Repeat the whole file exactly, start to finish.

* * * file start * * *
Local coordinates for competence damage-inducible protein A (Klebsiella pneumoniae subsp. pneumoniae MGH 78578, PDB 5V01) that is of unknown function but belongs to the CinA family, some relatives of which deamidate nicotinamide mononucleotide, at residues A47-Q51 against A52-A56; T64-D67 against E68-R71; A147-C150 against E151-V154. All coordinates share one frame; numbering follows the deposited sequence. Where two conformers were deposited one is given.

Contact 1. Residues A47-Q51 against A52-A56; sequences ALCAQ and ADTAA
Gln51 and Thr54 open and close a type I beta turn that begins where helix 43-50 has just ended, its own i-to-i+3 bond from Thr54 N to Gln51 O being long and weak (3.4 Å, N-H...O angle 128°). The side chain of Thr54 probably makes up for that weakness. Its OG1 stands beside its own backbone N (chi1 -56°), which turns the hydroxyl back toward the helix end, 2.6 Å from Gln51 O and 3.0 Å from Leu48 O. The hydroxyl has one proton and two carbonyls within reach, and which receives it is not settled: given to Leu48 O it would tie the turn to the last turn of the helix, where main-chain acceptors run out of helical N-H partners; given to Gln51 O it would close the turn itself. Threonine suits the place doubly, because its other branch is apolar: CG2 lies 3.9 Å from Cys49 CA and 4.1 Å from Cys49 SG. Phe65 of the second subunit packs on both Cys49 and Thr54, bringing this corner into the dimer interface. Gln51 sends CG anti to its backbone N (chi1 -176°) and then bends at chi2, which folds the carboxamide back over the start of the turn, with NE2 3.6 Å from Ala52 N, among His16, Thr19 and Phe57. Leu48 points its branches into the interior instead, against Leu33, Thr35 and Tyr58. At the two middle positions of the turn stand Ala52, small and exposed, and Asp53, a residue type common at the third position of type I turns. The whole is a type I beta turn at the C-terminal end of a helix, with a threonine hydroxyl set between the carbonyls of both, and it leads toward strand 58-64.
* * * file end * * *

Local coordinates for competence damage-inducible protein A (Klebsiella pneumoniae subsp. pneumoniae MGH 78578, PDB 5V01) that is of unknown function but belongs to the CinA family, some relatives of which deamidate nicotinamide mononucleotide, at residues A47-Q51 against A52-A56; T64-D67 against E68-R71; A147-C150 against E151-V154. All coordinates share one frame; numbering follows the deposited sequence. Where two conformers were deposited one is given.

Contact 1. Residues A47-Q51 against A52-A56; sequences ALCAQ and ADTAA
Gln51 and Thr54 open and close a type I beta turn that begins where helix 43-50 has just ended, its own i-to-i+3 bond from Thr54 N to Gln51 O being long and weak (3.4 Å, N-H...O angle 128°). The side chain of Thr54 probably makes up for that weakness. Its OG1 stands beside its own backbone N (chi1 -56°), which turns the hydroxyl back toward the helix end, 2.6 Å from Gln51 O and 3.0 Å from Leu48 O. The hydroxyl has one proton and two carbonyls within reach, and which receives it is not settled: given to Leu48 O it would tie the turn to the last turn of the helix, where main-chain acceptors run out of helical N-H partners; given to Gln51 O it would close the turn itself. Threonine suits the place doubly, because its other branch is apolar: CG2 lies 3.9 Å from Cys49 CA and 4.1 Å from Cys49 SG. Phe65 of the second subunit packs on both Cys49 and Thr54, bringing this corner into the dimer interface. Gln51 sends CG anti to its backbone N (chi1 -176°) and then bends at chi2, which folds the carboxamide back over the start of the turn, with NE2 3.6 Å from Ala52 N, among His16, Thr19 and Phe57. Leu48 points its branches into the interior instead, against Leu33, Thr35 and Tyr58. At the two middle positions of the turn stand Ala52, small and exposed, and Asp53, a residue type common at the third position of type I turns. The whole is a type I beta turn at the C-terminal end of a helix, with a threonine hydroxyl set between the carbonyls of both, and it leads toward strand 58-64.